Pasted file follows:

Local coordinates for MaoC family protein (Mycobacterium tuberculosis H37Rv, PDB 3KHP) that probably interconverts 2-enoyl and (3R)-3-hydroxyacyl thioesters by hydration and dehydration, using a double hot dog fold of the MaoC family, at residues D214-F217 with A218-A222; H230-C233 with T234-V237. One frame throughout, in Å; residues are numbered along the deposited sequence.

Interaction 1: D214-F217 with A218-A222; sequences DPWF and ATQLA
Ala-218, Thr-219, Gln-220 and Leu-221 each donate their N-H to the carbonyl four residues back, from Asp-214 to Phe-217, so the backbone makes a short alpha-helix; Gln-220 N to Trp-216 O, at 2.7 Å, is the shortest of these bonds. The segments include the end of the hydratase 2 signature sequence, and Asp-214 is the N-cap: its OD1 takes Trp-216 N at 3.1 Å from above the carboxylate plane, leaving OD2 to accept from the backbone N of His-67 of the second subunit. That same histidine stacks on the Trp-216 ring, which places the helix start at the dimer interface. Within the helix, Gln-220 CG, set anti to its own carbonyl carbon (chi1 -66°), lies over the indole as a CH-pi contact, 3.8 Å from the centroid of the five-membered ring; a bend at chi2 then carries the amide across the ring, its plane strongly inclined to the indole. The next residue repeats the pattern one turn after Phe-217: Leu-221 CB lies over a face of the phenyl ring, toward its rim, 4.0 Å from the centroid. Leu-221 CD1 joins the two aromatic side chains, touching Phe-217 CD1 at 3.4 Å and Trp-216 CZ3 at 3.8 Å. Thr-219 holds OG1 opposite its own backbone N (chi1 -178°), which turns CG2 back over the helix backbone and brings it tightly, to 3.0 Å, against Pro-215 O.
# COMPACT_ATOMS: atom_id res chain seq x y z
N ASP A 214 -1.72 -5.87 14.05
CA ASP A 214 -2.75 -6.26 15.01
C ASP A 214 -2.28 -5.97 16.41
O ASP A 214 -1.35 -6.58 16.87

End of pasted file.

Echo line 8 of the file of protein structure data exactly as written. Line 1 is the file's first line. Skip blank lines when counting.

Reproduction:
O ASP A 214 -1.35 -6.58 16.87